The mission of Jesus “love one another” is alive in our Catholic schools and they can inspire our parishes. We are one in Jesus in the blessing of God.

Fr John

(12th March 2023)

Related Links: Popular Reads and Fr John’s Parish Newsletters

Windsor Framework

I was disappointed as I listened to Rishi Sunak and Ursula von der Leyen presenting their vision for Northern Ireland: how fortunate the North for having such a privileged economic position, we were told.

Northern Ireland is not an economic question, it is an emotional one. The DUP will not accept this offer. They want their hearts listened to more than business and trade deals. They want the Ian Paisley “listen to and understand our history” and similar speakers on both sides of the Peace Line who know and love their people and are ready to know and love the others. They want to laugh and cry and pray together, make friends across the divide, across the Peace Line.

Twice I gave 10-day parish missions in St Agnes, Andersontown, in West Belfast in the time of the Troubles. We had mass three times a day, a crowded church, and we prayed and longed for peace. One of the parish explained simply: “The problem and the solution in Northern Ireland is friendship. I am a Catholic and my best friend is a Protestant. That’s us. Friendship is the answer. We can stand together on the Peace Line and make peace a reality.”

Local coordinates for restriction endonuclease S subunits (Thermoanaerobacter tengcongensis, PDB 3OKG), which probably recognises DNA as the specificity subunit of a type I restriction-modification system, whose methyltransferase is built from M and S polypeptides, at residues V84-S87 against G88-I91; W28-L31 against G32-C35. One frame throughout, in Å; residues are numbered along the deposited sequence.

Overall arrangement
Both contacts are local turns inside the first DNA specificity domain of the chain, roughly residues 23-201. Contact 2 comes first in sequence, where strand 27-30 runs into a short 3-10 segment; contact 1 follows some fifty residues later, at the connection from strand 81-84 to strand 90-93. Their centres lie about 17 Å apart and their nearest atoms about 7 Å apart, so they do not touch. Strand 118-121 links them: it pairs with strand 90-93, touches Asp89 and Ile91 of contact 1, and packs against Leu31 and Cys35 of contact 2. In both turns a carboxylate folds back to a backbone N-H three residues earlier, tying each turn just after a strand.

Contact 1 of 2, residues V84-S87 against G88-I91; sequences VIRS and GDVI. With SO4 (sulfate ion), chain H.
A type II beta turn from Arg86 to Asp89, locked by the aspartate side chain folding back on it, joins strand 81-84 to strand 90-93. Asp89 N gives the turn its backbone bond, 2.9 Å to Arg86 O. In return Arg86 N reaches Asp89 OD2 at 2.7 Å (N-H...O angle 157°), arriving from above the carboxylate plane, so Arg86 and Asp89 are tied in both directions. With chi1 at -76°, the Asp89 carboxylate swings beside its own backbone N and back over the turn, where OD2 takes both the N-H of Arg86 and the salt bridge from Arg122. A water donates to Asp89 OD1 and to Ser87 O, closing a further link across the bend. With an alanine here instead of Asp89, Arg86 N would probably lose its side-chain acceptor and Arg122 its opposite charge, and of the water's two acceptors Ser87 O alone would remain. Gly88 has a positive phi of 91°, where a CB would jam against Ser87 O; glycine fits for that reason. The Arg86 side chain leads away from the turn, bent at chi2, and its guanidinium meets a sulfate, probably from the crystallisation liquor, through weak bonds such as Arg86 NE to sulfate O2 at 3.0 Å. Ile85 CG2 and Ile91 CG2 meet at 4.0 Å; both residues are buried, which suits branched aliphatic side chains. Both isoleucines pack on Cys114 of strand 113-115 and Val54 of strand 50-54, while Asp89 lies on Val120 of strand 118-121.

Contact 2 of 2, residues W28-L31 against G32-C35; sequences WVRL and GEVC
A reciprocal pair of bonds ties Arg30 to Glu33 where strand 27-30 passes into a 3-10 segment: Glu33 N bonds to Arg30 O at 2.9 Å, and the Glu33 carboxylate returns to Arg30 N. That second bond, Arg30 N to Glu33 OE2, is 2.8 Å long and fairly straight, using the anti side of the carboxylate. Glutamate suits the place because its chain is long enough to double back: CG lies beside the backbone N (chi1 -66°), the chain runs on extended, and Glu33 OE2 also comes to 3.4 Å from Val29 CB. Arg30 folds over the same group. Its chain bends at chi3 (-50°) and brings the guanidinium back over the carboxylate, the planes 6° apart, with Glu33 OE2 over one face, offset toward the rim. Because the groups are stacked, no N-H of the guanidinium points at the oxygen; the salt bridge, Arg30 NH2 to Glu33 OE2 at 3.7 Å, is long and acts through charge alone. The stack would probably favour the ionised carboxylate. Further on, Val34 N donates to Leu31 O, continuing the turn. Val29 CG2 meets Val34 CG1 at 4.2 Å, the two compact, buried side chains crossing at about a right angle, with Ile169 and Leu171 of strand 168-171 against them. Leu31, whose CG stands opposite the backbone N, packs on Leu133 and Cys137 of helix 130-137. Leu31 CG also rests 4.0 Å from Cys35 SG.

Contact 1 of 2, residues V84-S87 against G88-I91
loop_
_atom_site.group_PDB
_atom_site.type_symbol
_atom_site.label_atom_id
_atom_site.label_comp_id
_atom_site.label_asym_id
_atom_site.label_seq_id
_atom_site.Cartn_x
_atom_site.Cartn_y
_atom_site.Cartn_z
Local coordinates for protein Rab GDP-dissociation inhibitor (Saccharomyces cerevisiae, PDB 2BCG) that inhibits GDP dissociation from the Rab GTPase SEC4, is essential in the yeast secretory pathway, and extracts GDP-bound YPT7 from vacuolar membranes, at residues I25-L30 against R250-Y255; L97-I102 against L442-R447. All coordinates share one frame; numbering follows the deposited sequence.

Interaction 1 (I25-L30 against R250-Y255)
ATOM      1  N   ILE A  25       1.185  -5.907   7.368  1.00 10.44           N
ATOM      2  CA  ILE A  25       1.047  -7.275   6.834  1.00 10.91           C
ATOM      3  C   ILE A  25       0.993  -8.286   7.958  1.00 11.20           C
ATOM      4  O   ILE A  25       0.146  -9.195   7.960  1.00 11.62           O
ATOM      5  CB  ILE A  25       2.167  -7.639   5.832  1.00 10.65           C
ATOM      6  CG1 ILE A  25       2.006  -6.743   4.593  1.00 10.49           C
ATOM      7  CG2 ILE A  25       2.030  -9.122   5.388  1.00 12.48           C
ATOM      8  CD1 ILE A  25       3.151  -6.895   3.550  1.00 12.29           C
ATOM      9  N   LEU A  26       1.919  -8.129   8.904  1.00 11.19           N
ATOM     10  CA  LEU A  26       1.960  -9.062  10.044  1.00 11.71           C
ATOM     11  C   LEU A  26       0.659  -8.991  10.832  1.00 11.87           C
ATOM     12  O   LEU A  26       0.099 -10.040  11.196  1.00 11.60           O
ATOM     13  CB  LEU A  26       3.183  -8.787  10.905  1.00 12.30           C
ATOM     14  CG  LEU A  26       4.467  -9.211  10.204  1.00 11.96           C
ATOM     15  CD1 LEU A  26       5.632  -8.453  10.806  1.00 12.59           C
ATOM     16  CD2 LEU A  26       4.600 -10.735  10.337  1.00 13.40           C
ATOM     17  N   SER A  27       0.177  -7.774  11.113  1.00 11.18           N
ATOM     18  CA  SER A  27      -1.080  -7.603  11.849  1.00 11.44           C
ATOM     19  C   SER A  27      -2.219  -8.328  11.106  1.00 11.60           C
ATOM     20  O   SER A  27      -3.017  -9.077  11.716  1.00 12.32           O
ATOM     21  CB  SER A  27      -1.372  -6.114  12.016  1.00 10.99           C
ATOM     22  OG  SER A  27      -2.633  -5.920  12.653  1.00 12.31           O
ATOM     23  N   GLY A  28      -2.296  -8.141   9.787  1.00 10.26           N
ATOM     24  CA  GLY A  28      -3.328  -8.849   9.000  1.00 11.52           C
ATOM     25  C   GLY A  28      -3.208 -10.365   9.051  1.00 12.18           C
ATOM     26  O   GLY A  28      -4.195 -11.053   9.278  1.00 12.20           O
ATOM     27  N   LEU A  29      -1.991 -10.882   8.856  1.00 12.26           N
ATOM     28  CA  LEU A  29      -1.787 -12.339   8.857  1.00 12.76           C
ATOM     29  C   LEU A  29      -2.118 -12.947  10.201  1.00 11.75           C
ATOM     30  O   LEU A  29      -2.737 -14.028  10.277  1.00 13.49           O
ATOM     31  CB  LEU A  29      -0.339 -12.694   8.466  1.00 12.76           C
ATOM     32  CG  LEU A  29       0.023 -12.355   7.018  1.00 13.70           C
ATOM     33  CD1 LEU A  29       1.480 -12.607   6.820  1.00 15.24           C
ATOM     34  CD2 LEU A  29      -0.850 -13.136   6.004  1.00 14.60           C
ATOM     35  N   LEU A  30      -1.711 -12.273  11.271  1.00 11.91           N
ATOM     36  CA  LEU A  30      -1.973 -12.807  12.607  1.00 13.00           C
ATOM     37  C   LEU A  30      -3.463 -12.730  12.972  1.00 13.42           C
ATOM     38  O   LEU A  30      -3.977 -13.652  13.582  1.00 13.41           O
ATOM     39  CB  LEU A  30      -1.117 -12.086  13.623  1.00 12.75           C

The men and women of violence and the drugs gangs are the enemies of Northern Ireland: the everyday kindness of neighbours is the quiet constant healing. Two families told me of having Ian Paisley as their MP and how kind and helpful he was. The good voices in Northern Ireland are full of longing for justice and kindness and consider that more important than economic talk. The people need protection from violence, drugs gangs, robberies, as we all do, and they have a brave police force appreciated by the people for the courage with which it tries to protect them.

I longed for Rishi and Ursula to understand that Geoffrey Donaldson has a Northern Ireland heart that beats faster than trade deals.

God bless us heart and mind,

(Fr John)

(4th March 2023)

Related Links: Popular Reads and Fr John’s Parish Newsletters

Humble Of Heart

Pope Francis awaits. He is trusting us to pray, think and act with all our heart. Do you throw a few words in God’s direction and call them prayer? That is how the only parish priest saint in the history of the Church accused his people of thoughtless prayer. Are we the same? We know what Pope Francis inherited, failures by Pope John Paul II and Benedict XVI and both admitted it. It is in Benedict’s last books. Francis knows the people are his hope because the old system has failed.

The people of God must hear the message of Jesus “Love one another as I have loved you” in contrast to the “Obey what we say” that encourages people to remain safely quiet. “We don’t come to church to think but to pray,” say some believers, having chosen a relationship with God that leaves them comfortable but leaves all that needs to be done to be done by others.